Watch CBSN Live

Obese pilots to be grounded if they have sleep apnea

The Federal Aviation Administration (FAA) wants to start screening obese pilots for obstructive sleep apnea, a medical condition that may be making them too tired when flying a plane.

A new medical bulletin released to aviation medical examiners by Federal Air Surgeon Dr. Fred Tilton says pilots with a body mass index (BMI) of 40 or higher will need to go for screening for the condition, and eventually the agency will expand the testing pool to include all pilots.

BMI is a ratio of height over weight, and people with a score of 30 and over are considered obese.

The same protocol will be eventually implemented for air traffic controllers as well.

Sleep apnea increases risk of heart attack, study finds
Obstructive sleep apnea occurs when air flow decreases or stops entirely during sleep because the airway has become narrowed or blocked.

"Untreated (obstructive sleep apnea) is a disqualifying condition for airmen and air traffic control specialists (ATCSs), and it is a concern for the other modes of the Department of Transportation," wrote Tilton.

Almost everyone has brief periods of losing breath when they sleep, explained Dr. Steven Feinsilver, director of the Center for Sleep Medicine at The Mount Sinai Hospital in New York City, to Typically a person may briefly stop or slow breathing about five to 10 times per hour. But someone with obstructive sleep apnea may stop breathing 40 to 50 times or more each hour, he said.

Symptoms of sleep apnea include heavy snoring soon after falling asleep that might get louder through the night, according to the National Institutes of Health. Snoring can be interrupted by long silent periods of no breathing, which are followed by a loud snort or gasp.

Not everyone who snores has sleep apnea, Feinsilver points out -- about 90 percent of snorers don't, he estimated.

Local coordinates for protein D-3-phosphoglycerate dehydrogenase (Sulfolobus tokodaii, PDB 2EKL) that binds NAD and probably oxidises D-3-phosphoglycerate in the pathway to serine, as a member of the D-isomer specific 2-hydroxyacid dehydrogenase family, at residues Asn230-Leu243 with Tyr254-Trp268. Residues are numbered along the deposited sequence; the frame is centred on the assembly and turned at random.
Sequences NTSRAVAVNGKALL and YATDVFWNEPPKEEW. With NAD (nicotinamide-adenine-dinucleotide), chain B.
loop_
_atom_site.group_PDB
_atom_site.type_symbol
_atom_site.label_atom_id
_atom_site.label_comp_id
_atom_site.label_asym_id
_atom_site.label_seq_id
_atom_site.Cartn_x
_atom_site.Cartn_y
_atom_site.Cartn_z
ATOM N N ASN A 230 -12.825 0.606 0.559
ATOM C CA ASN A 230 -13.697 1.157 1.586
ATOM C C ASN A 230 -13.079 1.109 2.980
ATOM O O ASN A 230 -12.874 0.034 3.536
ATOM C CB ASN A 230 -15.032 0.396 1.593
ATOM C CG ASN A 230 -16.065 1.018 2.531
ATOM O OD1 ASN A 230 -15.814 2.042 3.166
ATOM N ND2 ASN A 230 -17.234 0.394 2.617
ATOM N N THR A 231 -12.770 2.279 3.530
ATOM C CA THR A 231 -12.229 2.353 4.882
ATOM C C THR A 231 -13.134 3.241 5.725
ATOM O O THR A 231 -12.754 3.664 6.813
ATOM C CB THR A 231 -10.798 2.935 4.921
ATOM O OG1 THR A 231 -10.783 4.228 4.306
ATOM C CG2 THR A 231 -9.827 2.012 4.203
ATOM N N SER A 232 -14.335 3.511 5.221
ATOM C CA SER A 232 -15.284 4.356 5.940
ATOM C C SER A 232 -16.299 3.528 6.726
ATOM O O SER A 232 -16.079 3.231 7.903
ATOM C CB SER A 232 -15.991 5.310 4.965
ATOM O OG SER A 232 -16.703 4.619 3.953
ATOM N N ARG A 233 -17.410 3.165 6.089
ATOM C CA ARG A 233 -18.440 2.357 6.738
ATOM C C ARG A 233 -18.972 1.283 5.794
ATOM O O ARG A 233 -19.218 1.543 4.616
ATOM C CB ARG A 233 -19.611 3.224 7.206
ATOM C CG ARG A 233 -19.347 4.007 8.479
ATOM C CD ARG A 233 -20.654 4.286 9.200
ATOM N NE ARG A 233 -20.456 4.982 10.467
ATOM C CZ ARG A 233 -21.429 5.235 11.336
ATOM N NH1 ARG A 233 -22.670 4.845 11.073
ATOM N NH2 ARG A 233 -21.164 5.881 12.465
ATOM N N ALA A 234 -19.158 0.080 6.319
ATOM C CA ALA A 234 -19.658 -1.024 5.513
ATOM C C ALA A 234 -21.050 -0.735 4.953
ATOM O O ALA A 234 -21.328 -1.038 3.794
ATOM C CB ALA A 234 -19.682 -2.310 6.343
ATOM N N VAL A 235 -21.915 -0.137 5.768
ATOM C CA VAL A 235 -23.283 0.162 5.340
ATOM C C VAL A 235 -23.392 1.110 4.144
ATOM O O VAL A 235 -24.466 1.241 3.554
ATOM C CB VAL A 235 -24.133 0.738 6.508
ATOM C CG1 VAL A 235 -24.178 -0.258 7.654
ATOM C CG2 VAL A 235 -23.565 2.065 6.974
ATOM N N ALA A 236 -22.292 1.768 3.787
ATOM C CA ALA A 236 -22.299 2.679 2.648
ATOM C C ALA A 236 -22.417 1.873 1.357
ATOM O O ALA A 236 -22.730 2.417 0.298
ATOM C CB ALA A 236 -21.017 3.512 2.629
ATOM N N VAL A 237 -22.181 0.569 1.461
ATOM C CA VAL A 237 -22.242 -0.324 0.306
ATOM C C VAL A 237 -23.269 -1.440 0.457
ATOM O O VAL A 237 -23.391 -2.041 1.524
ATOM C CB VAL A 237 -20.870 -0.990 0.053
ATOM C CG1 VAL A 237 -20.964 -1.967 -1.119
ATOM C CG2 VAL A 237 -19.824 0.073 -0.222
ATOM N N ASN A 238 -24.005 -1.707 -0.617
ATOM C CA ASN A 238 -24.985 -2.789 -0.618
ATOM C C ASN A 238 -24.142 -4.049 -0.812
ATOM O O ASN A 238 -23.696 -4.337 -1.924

Sleep apnea can cause those affected to wake up tired or unrefreshed, and they may experience sleepiness during the day. They may be more likely to fall asleep at work, feel sleepy while driving, be forgetful, have headaches or act impatient and irritable.

Untreated sleep apnea may also raise risk for high blood pressure, heart problems and stroke.

Tilton explained in his editorial that obstructive sleep apnea is nearly universal in individuals with a BMI 40 or higher, who would be considered very obese, and have a neck circumference of 17 inches or more.

Pilot fatigue has been a factor in several air safety incidents, including the crash of Colgan Air flight 3407 near Buffalo, N.Y., in February 2009.

However, the Aircraft Owners and Pilots Association said in a statement, "there is no evidence to support the need for such screenings among general aviation pilots."

Feinsilver, the sleep medicine expert, thinks it's important for people to get treated for sleep apnea, but he disagrees with Tilton's contention that all very obese people have the condition. Screening obese people might catch some "low-hanging fruit," he said, but he estimates only about 40 percent of obese people have the condition.

"One objection I had is the idea that most obese people have sleep apnea," he said. "It's clearly not true." But he added, "I wouldn't want this to detract from other concerns."

That concern, he said, is that the majority of people who are too sleepy during the day are simply not getting enough restful sleep. "There's no question about that," said Feinsilver.

Pilots especially are more likely to work on variable shift schedules -- which tend to be prevalent in the transportation industry -- that may make getting a sufficient night's sleep more difficult because the sleep cycles often have to change. Even a pilot who routinely flies through the night may be at greater risk for being tired, as humans are not great nocturnal animals, according to the doctor.

As part of the screening effort, pilots will be required to get their sleep apnea treated before being medically certificated to fly.

The most common treatment for the condition is a continuous positive airway pressure (CPAP) machine, which is a device with a motor that blows air through a tube into a mask the patient wears. The technology has been around more than 30 years, and Feinsilver calls it a "quick fix" that will make people feel better in a matter of nights of using it properly. They'll likely notice improvements in their excessive sleepiness.

"Which is the only reason people put up with this stupid looking thing," he joked of the bulky appartatus.

For people who are tired just because they haven't gotten a sufficient sleep -- one figure often tossed around is seven hours and fifteen minutes a night, but Feinsilver notes that varies widely in different people -- they may want to practice better "sleep hygiene."

Such practices include avoiding naps during the day, skipping caffeine and other stimulants, exercising, avoiding large meals close to bedtime and creating a pleasant sleeping environment, according to the National Sleep Foundation.

View CBS News In